Despite the rise of industrial materials’ popularity, not one supplier discounts the appeal of traditional stainless steel, which is still the most popular material for Victorinox Swiss Army watches and Avstev Group, as well as one of the top two for Gc and Guess watches.
In a departure from the norm, gem-set jewellery specialist Made in Earth believes it has spotted an untapped niche for gem-set watches for men, using hand-picked gems that are more likely to appeal to men, such as American turquoise, Herkimer diamond, and malachite. The launch coincides with an escalating popularity in men’s fashion jewellery featuring diamonds and coloured gemstones – a future trend that was highlighted in IBISWorld’s Watch and Jewellery Retailing in Australia report, released last November.
Two-tone watches were a strong trend at BaselWorld this year, with the most popular combination being two-tone gold and steel. As in jewellery, rose gold has also come into the spotlight.
Rom says two-tone watches are popular in both gold plated and 18ct gold across his Swiss brands, but concedes that the upward trend in gold prices may change things. “18ct gold used to be very popular but with the price of gold, this has now slowed.”
Two-tone watches are not for everyone though, according to some suppliers. Bramble says the sports-inspired Australian male buyers who love Maxum watches relate more to plain stainless steel timepieces as opposed to two-tone watches that look more like “dress watches”. Cork agrees with Bramble but thinks dress watches are on the rise. “Dress styles are increasing in popularity and tend to be offered in gold and two-tone varieties.”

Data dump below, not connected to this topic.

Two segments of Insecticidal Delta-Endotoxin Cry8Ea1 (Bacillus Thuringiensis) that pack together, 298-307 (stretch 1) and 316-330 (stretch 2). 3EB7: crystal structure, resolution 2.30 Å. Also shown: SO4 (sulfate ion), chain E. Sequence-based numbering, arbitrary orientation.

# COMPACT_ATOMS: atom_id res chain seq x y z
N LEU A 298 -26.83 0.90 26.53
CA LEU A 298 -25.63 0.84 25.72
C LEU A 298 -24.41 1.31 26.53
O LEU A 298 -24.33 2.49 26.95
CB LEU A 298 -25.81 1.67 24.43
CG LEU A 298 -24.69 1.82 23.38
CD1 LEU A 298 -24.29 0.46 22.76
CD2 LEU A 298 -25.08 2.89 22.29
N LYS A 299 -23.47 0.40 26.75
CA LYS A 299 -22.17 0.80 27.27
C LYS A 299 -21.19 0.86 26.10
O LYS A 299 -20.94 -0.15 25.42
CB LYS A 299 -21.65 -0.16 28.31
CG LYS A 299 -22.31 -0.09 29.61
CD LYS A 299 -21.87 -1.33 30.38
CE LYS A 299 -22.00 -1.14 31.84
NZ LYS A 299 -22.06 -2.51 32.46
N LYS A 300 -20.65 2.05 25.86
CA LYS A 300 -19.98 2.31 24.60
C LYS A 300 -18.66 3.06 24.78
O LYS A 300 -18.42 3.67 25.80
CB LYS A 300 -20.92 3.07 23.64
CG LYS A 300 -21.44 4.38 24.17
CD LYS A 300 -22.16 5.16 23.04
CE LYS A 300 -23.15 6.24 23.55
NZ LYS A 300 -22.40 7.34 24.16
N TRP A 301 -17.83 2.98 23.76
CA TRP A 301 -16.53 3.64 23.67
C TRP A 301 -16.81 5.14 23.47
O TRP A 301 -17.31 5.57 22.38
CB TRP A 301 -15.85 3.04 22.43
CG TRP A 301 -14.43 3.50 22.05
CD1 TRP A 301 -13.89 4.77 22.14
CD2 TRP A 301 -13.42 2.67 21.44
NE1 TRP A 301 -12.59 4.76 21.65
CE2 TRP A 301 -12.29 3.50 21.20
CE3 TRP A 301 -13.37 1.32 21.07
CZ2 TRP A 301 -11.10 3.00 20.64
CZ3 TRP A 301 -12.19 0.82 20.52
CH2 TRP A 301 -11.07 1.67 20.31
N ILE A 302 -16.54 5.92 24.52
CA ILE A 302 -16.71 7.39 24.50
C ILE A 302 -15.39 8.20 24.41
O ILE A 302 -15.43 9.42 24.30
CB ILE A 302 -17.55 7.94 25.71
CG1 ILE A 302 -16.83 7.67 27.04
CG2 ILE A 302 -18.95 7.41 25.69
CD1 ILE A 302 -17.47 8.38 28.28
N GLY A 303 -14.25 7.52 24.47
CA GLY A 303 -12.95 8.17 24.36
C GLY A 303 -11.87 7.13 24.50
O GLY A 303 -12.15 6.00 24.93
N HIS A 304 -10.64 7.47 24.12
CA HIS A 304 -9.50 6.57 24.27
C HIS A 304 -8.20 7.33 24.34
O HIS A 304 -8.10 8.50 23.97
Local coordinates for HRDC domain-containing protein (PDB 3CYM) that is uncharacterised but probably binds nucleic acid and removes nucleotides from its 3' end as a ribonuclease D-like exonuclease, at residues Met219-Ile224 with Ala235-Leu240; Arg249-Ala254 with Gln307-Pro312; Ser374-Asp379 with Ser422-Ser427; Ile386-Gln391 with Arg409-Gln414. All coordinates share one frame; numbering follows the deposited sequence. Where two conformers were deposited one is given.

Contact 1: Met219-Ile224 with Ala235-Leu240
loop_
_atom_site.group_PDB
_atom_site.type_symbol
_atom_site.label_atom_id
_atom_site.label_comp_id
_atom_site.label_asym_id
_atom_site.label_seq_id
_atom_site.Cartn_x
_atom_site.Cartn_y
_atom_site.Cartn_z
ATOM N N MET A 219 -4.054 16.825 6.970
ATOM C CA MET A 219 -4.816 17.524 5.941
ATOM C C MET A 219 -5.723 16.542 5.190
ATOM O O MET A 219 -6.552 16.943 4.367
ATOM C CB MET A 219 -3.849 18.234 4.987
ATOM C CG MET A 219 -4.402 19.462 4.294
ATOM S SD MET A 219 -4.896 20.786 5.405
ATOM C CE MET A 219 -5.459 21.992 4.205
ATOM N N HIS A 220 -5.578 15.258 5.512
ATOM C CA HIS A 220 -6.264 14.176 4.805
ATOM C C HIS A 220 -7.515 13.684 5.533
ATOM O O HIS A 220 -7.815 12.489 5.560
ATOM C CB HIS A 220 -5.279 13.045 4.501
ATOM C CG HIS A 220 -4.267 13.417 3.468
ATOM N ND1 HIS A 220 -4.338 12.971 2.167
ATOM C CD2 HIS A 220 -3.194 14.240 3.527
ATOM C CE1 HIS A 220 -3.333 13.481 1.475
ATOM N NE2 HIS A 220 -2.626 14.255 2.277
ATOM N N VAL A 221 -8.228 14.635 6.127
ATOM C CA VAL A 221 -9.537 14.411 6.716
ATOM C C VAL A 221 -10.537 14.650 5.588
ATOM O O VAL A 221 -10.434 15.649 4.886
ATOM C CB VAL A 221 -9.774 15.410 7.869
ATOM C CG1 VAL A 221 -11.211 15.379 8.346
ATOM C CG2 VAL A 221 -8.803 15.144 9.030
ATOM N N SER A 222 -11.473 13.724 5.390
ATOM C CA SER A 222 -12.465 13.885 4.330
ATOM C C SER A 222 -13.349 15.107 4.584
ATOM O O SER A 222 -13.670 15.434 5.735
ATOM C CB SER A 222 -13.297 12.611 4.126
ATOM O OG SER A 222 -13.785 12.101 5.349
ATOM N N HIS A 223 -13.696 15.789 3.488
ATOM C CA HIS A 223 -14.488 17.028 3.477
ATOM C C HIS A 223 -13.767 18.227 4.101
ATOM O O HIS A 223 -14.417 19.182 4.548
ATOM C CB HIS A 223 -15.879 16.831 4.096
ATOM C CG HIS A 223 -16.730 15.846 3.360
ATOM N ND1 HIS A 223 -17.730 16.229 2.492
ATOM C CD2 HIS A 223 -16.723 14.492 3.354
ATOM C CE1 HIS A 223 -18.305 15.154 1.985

When three is not a crowd…
A return to dress watches coincides with the increasing prominence of three-hand watches, with consumers attracted to the retro styling and classic elegance of these timepieces.
Cork attributes the rising prominence of three-hand, slim dress watches to a desire for classic styling rather than flamboyance, but says supply issues have been at play as well. “Three-hand movements are more accessible of late due to any supply issues out of Japan that may impact the production of more complex technologies.”
Palmer believes the Emporio Armani collection is leading the way in this trend with models of two-hand movements and a sub-dial indicating the seconds. “Over the past few seasons we have seen a re-emergence of classic watches – simplified dial language, crisp case lines and clean bracelets or traditional leather straps.”
A Burberry three-hand watch
Abbott has observed this pattern too and says his Victorinox Swiss Army customers are keeping in line with the trend for three-hand watches because they are “simple to use”.
A recent update to the simple three-hand design is the addition of a simple date indication in the form of a small aperture or window, usually strategically placed at 3 o’ clock or 6 o’ clock on a watch’s dial.
Australian men and sport
Australia’s lifelong love affair with the sporting world is reflected in men’s watch designs. Though dress watches may be seeing a comeback, sports chronographs remain firmly entrenched in the men’s watch segment.
Almost all suppliers are unanimous in their summation that chronographs are a design-led, rather than function-led, trend. Rasmussen says, “Most chronograph watches in the marketplace are never used for their various functions – their appeal is the more sophisticated design details.” He says the trick is to not over-design the watch and keep with a minimalistic design.